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Here, There and Everywhere – The Challenges of Cross Platform Communications

cross platform graphic Here, There and Everywhere   The Challenges of Cross Platform Communications

We just finished a presentation for some of the nation’s top pharmaceutical companies on how they can change the way they communicate their brand messages to doctors and other healthcare professionals. The core tenet of our argument is that they need to move away from their traditional one way communications and “hand selling” approach to a

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We just finished a presentation for some of the nation’s top pharmaceutical companies on how they can change the way they communicate their brand messages to doctors and other healthcare professionals. The core tenet of our argument is that they need to move away from their traditional one way communications and “hand selling” approach to a more interactive and immersive marketing mix that utilizes all the various tools available to them (e.g blogs, LinkedIn, Facebook, Twitter, e-mail newsletters, etc.).

We try to practice what we preach in our own marketing efforts. But as these (relatively new) applications evolve, we’re starting to see that effectively communicating in each channel requires greater allocations of time and resources. There are numerous content agregators out there that allow users to display all their social media feeds in a single dashboard (ZooLoo is the latest but everything from FriendFeed to SuperGlu offers some form of this functionality). And it’s easy to fall in to using one of these tools to try and capture a high level look at the overall conversation regarding your brand.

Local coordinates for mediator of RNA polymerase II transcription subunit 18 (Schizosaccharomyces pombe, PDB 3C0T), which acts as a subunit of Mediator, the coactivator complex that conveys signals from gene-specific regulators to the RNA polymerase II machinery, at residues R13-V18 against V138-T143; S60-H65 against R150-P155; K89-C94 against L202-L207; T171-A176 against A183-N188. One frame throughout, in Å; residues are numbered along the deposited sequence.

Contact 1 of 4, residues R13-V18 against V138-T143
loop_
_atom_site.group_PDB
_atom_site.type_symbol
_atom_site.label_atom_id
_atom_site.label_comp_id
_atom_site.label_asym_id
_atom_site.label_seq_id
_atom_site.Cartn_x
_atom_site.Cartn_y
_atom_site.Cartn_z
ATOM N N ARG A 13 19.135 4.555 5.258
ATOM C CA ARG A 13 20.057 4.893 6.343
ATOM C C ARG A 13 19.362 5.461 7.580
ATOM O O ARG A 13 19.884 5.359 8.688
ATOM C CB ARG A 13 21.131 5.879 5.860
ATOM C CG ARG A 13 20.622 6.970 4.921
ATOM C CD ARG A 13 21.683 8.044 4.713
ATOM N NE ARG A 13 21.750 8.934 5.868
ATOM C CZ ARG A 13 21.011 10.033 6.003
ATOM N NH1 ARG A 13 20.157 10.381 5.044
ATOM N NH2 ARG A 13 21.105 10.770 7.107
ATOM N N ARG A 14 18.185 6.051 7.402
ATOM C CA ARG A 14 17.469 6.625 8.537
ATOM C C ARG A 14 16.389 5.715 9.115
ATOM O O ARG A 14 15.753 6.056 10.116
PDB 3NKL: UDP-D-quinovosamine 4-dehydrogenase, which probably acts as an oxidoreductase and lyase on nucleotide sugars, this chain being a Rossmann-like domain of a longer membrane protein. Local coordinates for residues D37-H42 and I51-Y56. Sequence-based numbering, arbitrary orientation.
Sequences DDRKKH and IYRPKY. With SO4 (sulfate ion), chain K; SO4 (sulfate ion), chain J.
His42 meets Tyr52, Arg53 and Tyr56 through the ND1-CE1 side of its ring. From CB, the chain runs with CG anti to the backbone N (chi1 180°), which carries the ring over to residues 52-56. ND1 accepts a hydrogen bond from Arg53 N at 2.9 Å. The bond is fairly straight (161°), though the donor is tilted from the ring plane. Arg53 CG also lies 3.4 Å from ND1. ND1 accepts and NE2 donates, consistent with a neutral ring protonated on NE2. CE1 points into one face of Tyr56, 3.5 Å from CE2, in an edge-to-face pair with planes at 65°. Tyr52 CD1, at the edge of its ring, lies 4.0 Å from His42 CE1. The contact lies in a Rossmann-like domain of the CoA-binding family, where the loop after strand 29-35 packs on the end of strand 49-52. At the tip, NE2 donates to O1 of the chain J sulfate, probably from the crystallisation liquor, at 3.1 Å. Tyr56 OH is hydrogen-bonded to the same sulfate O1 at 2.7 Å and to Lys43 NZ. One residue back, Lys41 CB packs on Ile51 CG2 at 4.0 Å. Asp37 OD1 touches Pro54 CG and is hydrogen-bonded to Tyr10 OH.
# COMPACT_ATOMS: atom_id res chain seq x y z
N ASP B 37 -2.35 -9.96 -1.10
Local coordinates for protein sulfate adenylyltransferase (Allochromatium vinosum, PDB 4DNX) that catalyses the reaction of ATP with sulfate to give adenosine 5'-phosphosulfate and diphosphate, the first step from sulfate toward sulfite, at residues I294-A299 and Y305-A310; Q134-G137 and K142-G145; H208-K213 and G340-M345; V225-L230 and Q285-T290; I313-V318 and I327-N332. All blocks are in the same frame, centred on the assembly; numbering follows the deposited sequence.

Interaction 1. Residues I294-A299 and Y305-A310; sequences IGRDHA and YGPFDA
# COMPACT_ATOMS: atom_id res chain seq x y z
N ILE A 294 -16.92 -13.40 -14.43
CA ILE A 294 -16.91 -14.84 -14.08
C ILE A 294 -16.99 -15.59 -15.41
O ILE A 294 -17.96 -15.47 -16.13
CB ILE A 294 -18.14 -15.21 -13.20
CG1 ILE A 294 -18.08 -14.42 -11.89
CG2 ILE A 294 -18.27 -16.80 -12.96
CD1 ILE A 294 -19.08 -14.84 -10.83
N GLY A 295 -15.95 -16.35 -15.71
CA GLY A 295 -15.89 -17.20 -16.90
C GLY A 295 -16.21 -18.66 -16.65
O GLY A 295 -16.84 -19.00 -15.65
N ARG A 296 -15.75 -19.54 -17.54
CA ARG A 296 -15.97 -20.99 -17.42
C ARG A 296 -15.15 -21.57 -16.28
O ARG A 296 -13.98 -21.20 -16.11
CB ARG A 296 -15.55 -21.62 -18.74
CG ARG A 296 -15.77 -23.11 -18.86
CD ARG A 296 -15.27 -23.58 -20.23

Ultimately, though, social media is about forming a personal connection with users. We post through our Twitterfeed to LinkedIn and it’s quite useful for keeping our more conservative clients up to date on project updates, company news, etc.). But it’s probably not the best place for us to be talking about TV shows we watched last night or the current state of the weather in New York. However, Facebook is a perfect place for that (but not a great place for posts about new developments in Augmented Reality or Cloud Computing). What we really need is an application that allows us to tag a tweet and decide where it is going to be reposted. Given the rate of development of Twitter apps, someone should come up with something like that next week.

Of course, that still leaves the issue of where we are going to put up our photos of corporate events, cool videos and other creative output from our talented team. We’ve got our Flickr page to host some of this content and Facebook is a natural for it. But videos should probably also go up on YouTube and Vimeo as well. See how the job just keeps expanding? If a whitepaper I read this morning (“The Coming Change in Social Media Business Applications”) is correct Customer Service and Lead Generation will become the leading uses for Social Media in the near future. And that will require even morte time and resource dedication on the part of companies everywhere.

What’s the key learning we’re pulling out of all this? That social media and digital communication cannot be lumped in to one category as many people (especially journalists) are currently trying to do. As they continue to evolve, Twitter, Facebook et al may become categories as distinctive as television, radio and print. And we’ll have to tailor our marketing strategies accordingly.

How is your company handling it’s digital communications strategy? What tricks or tools do you use to optimize your presence online?

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